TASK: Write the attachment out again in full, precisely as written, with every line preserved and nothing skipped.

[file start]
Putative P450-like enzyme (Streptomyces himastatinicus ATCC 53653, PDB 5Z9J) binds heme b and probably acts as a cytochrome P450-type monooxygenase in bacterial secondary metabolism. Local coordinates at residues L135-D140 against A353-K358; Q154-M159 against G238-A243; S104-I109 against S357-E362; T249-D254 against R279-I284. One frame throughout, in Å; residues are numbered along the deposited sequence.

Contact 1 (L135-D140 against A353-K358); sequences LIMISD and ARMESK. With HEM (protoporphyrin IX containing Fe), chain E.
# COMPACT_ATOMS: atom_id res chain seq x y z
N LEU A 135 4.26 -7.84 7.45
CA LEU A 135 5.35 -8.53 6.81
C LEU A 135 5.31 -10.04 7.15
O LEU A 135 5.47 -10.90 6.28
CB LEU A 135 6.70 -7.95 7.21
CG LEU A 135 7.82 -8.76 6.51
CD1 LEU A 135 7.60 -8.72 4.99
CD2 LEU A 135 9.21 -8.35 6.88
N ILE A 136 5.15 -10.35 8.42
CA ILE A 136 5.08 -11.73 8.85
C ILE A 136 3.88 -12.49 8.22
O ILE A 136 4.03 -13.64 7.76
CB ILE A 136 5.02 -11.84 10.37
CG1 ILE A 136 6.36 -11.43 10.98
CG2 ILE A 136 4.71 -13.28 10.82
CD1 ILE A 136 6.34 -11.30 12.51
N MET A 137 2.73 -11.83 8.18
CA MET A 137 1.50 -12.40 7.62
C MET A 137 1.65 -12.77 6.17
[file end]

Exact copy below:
Putative P450-like enzyme (Streptomyces himastatinicus ATCC 53653, PDB 5Z9J) binds heme b and probably acts as a cytochrome P450-type monooxygenase in bacterial secondary metabolism. Local coordinates at residues L135-D140 against A353-K358; Q154-M159 against G238-A243; S104-I109 against S357-E362; T249-D254 against R279-I284. One frame throughout, in Å; residues are numbered along the deposited sequence.

Contact 1 (L135-D140 against A353-K358); sequences LIMISD and ARMESK. With HEM (protoporphyrin IX containing Fe), chain E.
# COMPACT_ATOMS: atom_id res chain seq x y z
N LEU A 135 4.26 -7.84 7.45
CA LEU A 135 5.35 -8.53 6.81
C LEU A 135 5.31 -10.04 7.15
O LEU A 135 5.47 -10.90 6.28
CB LEU A 135 6.70 -7.95 7.21
CG LEU A 135 7.82 -8.76 6.51
CD1 LEU A 135 7.60 -8.72 4.99
CD2 LEU A 135 9.21 -8.35 6.88
N ILE A 136 5.15 -10.35 8.42
CA ILE A 136 5.08 -11.73 8.85
C ILE A 136 3.88 -12.49 8.22
O ILE A 136 4.03 -13.64 7.76
CB ILE A 136 5.02 -11.84 10.37
CG1 ILE A 136 6.36 -11.43 10.98
CG2 ILE A 136 4.71 -13.28 10.82
CD1 ILE A 136 6.34 -11.30 12.51
N MET A 137 2.73 -11.83 8.18
CA MET A 137 1.50 -12.40 7.62
C MET A 137 1.65 -12.77 6.17